Friday, January 24

The Fontanelle cemetery, Naples

In Naples it is very hard not to eat continuously. Walking through the streets you see food absolutely everywhere.
So as soon as we arrived we chose a random bar and enjoyed a second breakfast. Panini napolitano, cornetti stuffed with nutella or jam, sfogliatelle and of course coffee..
We were heading for the Cimitero di Fontanelle, an old ossuary in a cave, a fifteen minute walk form the metro station at Piazza Cavour.
Food everywhere you look...
And the dome of the Santa Maria della Sanita, vaguely similar to the church dome in Positano...
There's a little bit of history coming up, stick with me, it's interesting I promise!
The ossuary was founded in the 16th century when space in the city graveyards was running out. The bones were excavated and buried these caves, filling up fast when thousands of people died during the great plague of 1656.
In the 17th century a huge flood poured through the caves and washed the remains out onto the streets. The bones were eventually returned and the caves became a huge paupers cemetery, gaining even more remains after a cholera epidemic swept through the city in 1837.
In 1872 after a priest decided to exhume and catalog all the bones a strange cult began. People started to visit the caves, bringing gifts of flowers, rosaries and small offerings. They looked after or adopted skulls, cleaning then, naming them and placing them in boxes.
THey paid their respects to those who had been too poor in life to have respect, people who had been to poor to have a proper burial. The skulls were cared for by these people up until 1969 when it was declared just a little bit too strange, bordering on fetishism, and the caves were closed.
Now the cemetery is open again to visitors, entrance is free. (Nearest metro station is Piazza Cavour.)
On our way back from the caves we came across this graffitti...It's a birth announcement, "Little Koko' is born, congratulations bro!" Yep, that's right, don't bother paying for an ad in the local paper, just spray it across the front of your house!

8 comments:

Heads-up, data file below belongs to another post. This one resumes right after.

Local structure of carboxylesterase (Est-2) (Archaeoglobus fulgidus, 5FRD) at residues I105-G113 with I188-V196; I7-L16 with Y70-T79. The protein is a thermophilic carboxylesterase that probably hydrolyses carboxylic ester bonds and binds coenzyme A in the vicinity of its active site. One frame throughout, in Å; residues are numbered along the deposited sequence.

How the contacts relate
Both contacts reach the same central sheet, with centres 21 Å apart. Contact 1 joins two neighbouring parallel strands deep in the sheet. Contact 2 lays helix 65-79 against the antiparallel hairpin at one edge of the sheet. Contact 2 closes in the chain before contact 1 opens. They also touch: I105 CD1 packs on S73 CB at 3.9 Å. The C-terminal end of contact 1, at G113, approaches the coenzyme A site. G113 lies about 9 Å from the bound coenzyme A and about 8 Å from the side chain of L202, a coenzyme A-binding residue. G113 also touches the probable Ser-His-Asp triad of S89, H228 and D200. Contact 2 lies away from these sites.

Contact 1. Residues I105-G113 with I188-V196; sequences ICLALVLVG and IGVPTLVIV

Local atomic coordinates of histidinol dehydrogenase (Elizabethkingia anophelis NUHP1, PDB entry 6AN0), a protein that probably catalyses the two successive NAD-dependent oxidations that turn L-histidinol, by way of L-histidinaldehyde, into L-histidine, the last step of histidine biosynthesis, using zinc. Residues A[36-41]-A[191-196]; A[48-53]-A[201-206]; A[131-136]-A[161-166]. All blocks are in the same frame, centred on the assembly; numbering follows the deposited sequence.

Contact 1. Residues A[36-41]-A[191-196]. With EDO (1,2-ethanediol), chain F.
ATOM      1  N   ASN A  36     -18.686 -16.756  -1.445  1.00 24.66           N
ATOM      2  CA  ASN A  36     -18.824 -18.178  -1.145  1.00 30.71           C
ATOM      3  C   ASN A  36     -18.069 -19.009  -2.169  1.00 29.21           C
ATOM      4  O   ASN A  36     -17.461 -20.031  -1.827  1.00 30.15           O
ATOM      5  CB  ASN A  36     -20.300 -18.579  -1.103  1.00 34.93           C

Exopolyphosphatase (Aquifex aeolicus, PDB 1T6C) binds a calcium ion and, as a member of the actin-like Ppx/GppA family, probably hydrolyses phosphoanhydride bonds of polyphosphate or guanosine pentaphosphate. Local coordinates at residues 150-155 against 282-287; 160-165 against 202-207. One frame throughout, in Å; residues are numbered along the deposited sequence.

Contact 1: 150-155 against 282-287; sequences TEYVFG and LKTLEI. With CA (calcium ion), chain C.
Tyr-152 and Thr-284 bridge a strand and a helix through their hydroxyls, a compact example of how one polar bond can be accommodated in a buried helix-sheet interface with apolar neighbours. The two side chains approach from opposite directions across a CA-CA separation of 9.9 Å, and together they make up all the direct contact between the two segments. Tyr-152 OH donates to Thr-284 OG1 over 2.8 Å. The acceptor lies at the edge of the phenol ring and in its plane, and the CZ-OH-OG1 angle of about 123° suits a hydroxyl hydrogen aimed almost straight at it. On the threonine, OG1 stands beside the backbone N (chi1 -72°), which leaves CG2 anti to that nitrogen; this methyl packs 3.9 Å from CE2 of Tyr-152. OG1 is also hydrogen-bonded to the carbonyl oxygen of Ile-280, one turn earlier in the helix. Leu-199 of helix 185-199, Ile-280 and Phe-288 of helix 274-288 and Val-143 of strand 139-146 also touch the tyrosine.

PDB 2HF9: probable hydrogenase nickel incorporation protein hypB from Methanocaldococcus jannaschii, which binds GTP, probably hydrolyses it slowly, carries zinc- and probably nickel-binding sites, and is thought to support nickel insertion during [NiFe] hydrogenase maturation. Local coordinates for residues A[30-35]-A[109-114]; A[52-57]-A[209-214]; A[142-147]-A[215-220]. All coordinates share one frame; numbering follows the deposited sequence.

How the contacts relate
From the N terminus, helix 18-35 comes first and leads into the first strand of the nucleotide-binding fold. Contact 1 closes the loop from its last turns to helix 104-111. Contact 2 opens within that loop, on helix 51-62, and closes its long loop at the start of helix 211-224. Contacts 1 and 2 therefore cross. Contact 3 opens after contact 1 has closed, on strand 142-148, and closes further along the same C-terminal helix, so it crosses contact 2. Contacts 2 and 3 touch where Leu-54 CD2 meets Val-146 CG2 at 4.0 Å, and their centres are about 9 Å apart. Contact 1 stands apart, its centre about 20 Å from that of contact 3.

1. Great informative post...i laughed at the biancheria intima e calzini

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    1. I know, when I used to have to hang mine in public I hid them on the line nearest to the wall and then put all the big sheets and towels on the line that was in public view!

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  2. HI Nicki, I hope your ears were not burning yesterday . :-) I met a friends yesterday in Oxford and gave them a little tour of the city. We were talking about this too and Positano .. they come from Naples , actually they come from Torre del Greco .. I met one of the girls (in their 20's) in an Italian café in London ,, and they wanted me to do a tour for them. We had such a super time , lunch and lots of chats and laughs.

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    1. Sounds like fun! Torre del Greco is where GIno is from!

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  3. Oh wow, the food looks incredible. I really want to go to Italy purely for the food and this isn't helping! Haha

    Those caves seem quite eerie - a lot like a catacombs of Paris. I imagine it's creepy at night!

    Hmm maybe...

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    1. I think a lot of European cities have these catacombs..the ones in Rome are amazing, but you're right, I wouldnt want to go at night time!

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  4. fascinating! I can only imagine how weird it got...eep! Going to have to start cataloguing all of these strange nooks for when (we finally) get back over the pond :)

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    1. AND that last picture is great. I love the laundry selection...looks like undies and socks?

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